Measuring the Elementary Charge

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The American physicist R.A. Millikan measured the elementary charge e. The oil droplets are introduced into the chamber by an atomizer, some of them become charged either positive or negative, in the process. Consider a drop that finds its way through a small hole in the chamber which is under the first chamber. Let us assume that the charge carried by the droplet is q which we take to be negative.

If there is no electric field, two forces act on the drop, its weight mg and an upward directed viscous drag force, whose magnitude is proportional to the speed of the falling droplet. The drop quickly comes to a constant terminal speed v at which these two forces are just balanced.

A downward electric force is now set up in the chamber by connecting the battery. A third force qE now acts on the drop. Since q is negative so this force acts upwards and we assume that the drop now drifts upwards at a new terminal speed v'. In each case the drag force points in the direction opposite to that in which the drop is moving and its magnitude is proportional to the speed of the drop.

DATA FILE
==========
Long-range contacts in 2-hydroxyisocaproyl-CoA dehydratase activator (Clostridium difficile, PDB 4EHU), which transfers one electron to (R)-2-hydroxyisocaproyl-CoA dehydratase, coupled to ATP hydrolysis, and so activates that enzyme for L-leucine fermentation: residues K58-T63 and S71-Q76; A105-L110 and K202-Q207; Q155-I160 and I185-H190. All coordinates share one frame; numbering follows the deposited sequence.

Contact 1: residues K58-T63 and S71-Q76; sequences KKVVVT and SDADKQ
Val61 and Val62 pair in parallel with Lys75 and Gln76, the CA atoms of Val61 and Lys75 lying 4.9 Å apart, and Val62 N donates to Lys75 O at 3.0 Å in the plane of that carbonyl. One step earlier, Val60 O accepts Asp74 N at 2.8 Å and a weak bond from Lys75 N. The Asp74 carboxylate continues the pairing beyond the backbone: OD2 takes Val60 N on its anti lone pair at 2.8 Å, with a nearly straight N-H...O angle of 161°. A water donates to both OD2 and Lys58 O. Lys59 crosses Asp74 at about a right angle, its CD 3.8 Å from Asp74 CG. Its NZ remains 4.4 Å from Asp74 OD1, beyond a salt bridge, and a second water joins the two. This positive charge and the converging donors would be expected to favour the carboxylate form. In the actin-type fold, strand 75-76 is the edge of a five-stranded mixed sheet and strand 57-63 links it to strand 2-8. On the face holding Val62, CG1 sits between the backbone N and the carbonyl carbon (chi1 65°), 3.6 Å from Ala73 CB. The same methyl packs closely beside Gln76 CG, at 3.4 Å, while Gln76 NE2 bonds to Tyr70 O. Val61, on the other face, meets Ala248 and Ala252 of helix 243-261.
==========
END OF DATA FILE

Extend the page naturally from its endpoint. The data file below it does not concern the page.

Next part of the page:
The charge q on the drop can be found from the measurements of v and v' .

Millikan found that the values of q were all consistant with the relation:

                                   q = ne                                                               n = ...., -2, -1, 0, 1, 2, ....

in which e is the elementary charge, whose value is 1.60*10^-19 C. Millikan's experiment is a convincing proof that the charge is quantized.


Millikan was awarded the 1923 Nobel Prize in physics in part for this work. Modern measurements of elementary charge rely on a variety of of the interlocking experiments, all more precise than the pioneering experiment of Millikan.

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